Prayer shawl knitters will convene once again on the last Wednesday of the month (new day!), Sept. 28 in Batchelder Lounge from 12:00-1:00. If you are not a knitter or crocheter but would like to learn, there are great teachers participating. Bring your lunch or not and enjoy a fun hour of needlework and conversation. Supplies and patterns can be provided.
The need for providing meals to fellow parishioners is not particularly often, but it would be great to know of a group of you who might be willing to provide an occasional meal, as needed. The idea of how to organize this is at http://www.mealtrain.com. It is a simple way of scheduling dates, knowing meal preferences, and knowing about food allergies or special dietary considerations. If you would be willing to join such a group, please speak to me or e mail me at . I will be the keeper of the list to be used as needed. But do look at this website to see how simple the process is for both the provider and the recipient. It is a great way to give support during difficult times. Even if you are not a computer user, you can easily be part of this effort.
And finally, do mark your calendars for Monday September 26. The Schumann lecture this year will be given by Harold Koenig, MD on the role spirituality plays in our health. Dr. Koenig is renowned in the field of spirituality and aging. He is the author of several books and is the Director of the Program on Religion, Aging, and Health at Duke. The lecture will take place at Dartmouth-Hitchcock Aging Resource Center , Auditoriums E and F. No pre-registration required, but this is sure to be a standing room only event!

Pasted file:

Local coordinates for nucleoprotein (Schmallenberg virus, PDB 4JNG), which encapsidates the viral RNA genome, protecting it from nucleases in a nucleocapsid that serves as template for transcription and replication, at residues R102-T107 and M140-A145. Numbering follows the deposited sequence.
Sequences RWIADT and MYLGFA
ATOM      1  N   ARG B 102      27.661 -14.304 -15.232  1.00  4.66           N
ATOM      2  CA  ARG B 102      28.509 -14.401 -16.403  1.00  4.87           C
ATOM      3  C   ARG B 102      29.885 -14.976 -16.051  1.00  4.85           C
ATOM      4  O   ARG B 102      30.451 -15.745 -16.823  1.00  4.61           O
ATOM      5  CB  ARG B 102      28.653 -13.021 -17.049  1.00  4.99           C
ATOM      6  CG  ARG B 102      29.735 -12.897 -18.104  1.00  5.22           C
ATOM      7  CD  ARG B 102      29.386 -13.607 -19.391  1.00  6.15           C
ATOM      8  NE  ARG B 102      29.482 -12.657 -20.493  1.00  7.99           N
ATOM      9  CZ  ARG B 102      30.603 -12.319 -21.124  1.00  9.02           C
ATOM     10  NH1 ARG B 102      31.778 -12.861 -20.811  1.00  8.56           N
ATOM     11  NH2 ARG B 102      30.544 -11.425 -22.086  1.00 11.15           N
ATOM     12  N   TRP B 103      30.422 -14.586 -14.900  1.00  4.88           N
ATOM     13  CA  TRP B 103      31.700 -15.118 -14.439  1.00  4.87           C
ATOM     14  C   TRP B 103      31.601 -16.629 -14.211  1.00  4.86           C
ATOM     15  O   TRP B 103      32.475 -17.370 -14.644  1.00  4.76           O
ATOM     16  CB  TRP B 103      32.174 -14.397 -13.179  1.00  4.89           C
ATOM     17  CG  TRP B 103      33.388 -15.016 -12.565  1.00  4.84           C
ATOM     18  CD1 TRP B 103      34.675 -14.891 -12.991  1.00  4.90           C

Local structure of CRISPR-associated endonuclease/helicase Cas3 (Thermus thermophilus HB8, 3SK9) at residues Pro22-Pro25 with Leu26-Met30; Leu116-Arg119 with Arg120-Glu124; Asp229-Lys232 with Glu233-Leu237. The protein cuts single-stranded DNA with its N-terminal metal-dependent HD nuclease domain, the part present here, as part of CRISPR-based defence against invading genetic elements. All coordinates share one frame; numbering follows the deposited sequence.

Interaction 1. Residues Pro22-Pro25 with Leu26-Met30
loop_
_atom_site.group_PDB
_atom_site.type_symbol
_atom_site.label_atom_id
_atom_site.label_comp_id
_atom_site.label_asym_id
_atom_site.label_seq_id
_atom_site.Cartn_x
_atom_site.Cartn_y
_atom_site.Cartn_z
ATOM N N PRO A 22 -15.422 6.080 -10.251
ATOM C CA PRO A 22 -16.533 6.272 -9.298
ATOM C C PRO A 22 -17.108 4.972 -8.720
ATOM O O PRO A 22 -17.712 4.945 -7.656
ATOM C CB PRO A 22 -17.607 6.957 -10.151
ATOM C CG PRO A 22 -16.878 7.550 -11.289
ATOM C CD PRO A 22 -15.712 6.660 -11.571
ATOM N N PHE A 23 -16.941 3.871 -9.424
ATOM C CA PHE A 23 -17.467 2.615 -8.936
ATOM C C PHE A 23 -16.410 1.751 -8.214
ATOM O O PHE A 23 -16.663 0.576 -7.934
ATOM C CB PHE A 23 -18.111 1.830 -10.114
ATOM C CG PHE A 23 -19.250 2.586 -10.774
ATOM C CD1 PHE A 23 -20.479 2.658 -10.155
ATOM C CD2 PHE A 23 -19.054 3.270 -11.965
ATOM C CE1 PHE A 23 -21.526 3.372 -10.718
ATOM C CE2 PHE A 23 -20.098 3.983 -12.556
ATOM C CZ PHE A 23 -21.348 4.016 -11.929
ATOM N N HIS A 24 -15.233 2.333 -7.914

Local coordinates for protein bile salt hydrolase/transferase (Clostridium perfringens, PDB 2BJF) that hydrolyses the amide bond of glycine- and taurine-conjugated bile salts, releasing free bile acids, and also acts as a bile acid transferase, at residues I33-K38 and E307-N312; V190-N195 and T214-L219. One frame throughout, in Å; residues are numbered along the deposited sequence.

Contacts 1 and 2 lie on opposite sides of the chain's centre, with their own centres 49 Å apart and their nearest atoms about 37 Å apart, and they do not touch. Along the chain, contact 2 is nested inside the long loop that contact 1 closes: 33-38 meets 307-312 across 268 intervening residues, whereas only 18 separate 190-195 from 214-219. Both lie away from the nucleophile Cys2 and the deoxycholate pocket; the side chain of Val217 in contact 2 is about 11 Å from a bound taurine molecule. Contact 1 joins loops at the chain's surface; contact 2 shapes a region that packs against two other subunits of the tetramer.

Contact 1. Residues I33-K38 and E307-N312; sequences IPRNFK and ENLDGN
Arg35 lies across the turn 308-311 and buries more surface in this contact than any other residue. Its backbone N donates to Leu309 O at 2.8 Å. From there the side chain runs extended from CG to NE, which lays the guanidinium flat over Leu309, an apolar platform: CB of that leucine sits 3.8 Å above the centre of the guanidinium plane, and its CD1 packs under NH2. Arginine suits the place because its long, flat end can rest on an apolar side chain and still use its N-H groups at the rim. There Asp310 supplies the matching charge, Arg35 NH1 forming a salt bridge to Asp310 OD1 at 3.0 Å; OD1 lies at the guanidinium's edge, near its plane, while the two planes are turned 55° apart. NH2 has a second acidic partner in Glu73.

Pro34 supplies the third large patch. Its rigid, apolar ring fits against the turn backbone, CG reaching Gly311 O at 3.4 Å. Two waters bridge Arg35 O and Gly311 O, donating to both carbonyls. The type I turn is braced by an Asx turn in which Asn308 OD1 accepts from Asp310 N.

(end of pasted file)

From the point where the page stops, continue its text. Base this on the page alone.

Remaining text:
Hamilton Library Happenings ~ Susan Shadford
Change is Happening at Hamilton Library
The Hamilton Library’s computer system stopped working this spring and has been replaced with an internet based system that will allow for online searching of its collection. Work will begin shortly on scanning the library’s books and getting the system up and running. More information will be forthcoming once the scanning is complete. In the meantime, as always, please come browse the shelves or check the card catalog for a specific topic or title. Its a great collection! “
And speaking of books…
CCDC Reads 2011 – 2012 ~ Ray Sears
The Reading Group has selected 4 books for the 2011 – 2012 program year. Our initial discussion will be on September 18 and later discussions will be scheduled for November, January, March, and May. We will meet in June to select books for the following year. All discussions will be held following worship and will last about an hour. All are welcome, whether or not you have read the book, although we certainly hope you will read them all. The books chosen and a brief review of each are provided below. They bring powerful intertwined messages to help us understand our turbulent times.